Ali: Film Review
The debut from Seville director Paco R. Banos centers on a young heroine who struggles against her fear of falling in love.
Ali represents a fine addition to the roster of films that have come out of Seville in recent years, most recently with Albert Rodriguez’s acclaimed Group 7. Less willfully quirky and raucous than many of its Seville-based predecessors, Ali is a low-key, light-of-touch and perceptive study of a teenage girl’s struggles to tackle her own securities that sometimes feels more inspired by movies than by direct observation, but which nonetheless locks the viewer in by virtue of its earthy performances and generosity of spirit. As a convincing visiting card from debut director Paco R. Banos, Ali has the punch to make its mark on the festival circuit.
Ali (Nadia de Santiago) works in a supermarket alongside on/off boyfriend Julio (Adrian Lama): the opening scene between them nicely shows that in the bedroom, tough-girl teen attitudes will not get you very far. Having watched with horror her neurotic mom Alicia (Veronica Forque) stumble from unhappy relationship to unhappy relationship, Ali has assumed the role of nurturer to her own mother. So she’s angry to see Alicia take up with taxi driver Antonio (Luis Marco). But it’s clear that though she’s a late-teen rebel, smoking hard and selling cheap alcohol to the kids from the block, Ali’s disapproval of her mother’s hunt for love is driven in part by her awareness of her own emotional inhibitions.
As the entirely unnecessary voiceover at the start explains, Ali is afraid of two things: driving and falling in love. Somewhat schematically, but quite plausibly, the film charts her slow progress in both areas, progress mostly made by what she learns from her often stormy interactions with those around her.
The film thoughtlessly incorporates a few bad habits picked up from watching other movies, including a couple of too-predictable slow motion moments. Alienating urban settings, shopping malls and hospital waiting rooms among them, are likewise drawn from a thousand US indies, though one overhead shot of the vast, empty space used for Seville’s annual city fair is particularly striking.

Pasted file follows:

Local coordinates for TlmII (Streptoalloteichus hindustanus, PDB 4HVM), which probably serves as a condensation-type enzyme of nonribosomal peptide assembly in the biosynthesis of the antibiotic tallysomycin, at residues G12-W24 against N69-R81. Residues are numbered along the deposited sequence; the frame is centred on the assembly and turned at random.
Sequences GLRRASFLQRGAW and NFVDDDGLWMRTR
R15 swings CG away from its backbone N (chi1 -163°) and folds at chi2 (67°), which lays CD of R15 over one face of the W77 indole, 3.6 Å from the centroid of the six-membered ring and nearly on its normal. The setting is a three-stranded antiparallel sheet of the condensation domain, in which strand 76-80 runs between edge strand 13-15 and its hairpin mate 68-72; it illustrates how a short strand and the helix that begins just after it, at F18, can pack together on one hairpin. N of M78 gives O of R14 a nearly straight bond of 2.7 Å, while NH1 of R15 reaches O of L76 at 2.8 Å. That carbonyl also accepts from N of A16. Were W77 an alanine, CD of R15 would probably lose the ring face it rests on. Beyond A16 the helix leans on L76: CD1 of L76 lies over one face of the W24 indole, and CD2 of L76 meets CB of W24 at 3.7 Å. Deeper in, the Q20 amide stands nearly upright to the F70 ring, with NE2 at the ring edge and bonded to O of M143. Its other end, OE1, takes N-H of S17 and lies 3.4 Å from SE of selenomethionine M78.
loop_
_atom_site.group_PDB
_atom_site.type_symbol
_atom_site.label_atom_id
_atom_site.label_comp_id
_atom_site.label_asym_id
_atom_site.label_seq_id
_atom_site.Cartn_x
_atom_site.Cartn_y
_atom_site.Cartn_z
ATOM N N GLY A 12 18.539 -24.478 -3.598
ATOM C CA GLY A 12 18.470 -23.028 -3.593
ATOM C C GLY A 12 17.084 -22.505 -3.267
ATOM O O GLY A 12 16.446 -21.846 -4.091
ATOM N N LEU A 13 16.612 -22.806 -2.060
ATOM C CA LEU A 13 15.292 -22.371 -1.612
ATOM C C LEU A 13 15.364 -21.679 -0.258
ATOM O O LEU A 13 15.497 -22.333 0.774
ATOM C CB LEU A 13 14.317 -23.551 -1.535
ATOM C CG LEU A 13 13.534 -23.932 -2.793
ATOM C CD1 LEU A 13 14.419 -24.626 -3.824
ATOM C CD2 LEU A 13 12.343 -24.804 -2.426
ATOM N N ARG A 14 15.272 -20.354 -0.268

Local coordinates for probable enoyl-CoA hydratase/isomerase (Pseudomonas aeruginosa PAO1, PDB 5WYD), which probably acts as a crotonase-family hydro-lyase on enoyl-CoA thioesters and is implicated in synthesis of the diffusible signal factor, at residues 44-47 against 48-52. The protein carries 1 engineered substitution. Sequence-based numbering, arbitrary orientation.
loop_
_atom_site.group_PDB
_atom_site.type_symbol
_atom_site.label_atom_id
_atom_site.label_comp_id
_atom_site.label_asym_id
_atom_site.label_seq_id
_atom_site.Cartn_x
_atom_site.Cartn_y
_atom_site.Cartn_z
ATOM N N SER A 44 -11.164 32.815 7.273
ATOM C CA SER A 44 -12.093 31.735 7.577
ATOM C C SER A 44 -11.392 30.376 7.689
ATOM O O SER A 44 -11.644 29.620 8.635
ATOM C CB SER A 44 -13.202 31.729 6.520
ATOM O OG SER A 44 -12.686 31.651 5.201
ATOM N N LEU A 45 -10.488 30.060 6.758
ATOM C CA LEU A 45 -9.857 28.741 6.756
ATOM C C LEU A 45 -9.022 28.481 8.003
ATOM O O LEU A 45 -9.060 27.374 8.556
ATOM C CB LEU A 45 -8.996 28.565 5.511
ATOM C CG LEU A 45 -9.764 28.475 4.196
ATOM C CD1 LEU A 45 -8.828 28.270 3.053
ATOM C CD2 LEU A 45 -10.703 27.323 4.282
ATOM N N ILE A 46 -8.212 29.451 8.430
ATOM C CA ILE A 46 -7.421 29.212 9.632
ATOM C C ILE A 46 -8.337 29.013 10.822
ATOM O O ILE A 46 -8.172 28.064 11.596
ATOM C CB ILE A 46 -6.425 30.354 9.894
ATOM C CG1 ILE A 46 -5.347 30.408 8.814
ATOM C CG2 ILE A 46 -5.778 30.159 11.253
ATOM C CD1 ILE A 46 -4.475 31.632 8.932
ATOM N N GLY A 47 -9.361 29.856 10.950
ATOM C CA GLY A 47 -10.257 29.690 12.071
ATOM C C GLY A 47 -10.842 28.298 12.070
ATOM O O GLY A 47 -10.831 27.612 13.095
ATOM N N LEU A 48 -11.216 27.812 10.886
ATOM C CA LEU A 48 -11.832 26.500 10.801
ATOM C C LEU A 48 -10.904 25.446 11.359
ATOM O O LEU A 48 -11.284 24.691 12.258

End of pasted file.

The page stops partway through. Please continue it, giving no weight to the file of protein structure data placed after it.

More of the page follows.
One scene, featuring Ali and cohorts metal-detecting in an empty swimming pool, seems to be there only because of its quirkily comic appeal. But beneath all the the superficial derivativeness, there’s a real generosity of spirit about the film, a desire to probe beneath its bright surfaces, that more than makes up for it.
Torres keeps up the pace, attentively preventing his character study from sliding into the soporifically self-regarding: thankfully, at no point do we have to wait while Ali stares thoughtfully into space, since it’s pretty clear that she doesn’t have time for such navel-gazing. More familiar to Spanish viewers for her TV than for her film work, Nadia de Santiago manages to be both moody and winsome, doing good work as a young woman representing a generation of teens forced to grow up too soon, while Forque, whose work has often been annoyingly mannered, does full justice to the complexity of her relationship with her daughter.
The squint-inducing sunshine of the Spanish south dominates the film’s palettes, and seems to spill over into the vast, impersonal interiors of the supermarket, inventively filmed by Alvaro Gutierrez. The score by Julio de la Rosa, a stalwart of the Seville film scene, is attractive, off-kilter indie pop, and as such is right in line with the film’s overall mood.
Venue: Artistic Metropol, Madrid, May 20
Production companies: Letra M Producciones.
Cast: Nadia de Santiago, Veronica Forque, Adrian Lamana, Julian Villagran, Luis Marco.
Director: Paco R. Banos
Screenwriter: Rafael Cobos, Paco R. Banos
Producer: Alvaro Alonso
Director of photography: Alvaro Gutierrez
Production designer: Gigia Pellegrini
Music: Julio de la Rosa
Costume designer: Soledad Molina
Editor: Jose M. G. Moyano
Sales: Urban Films, Madrid
No rating, 86 minutes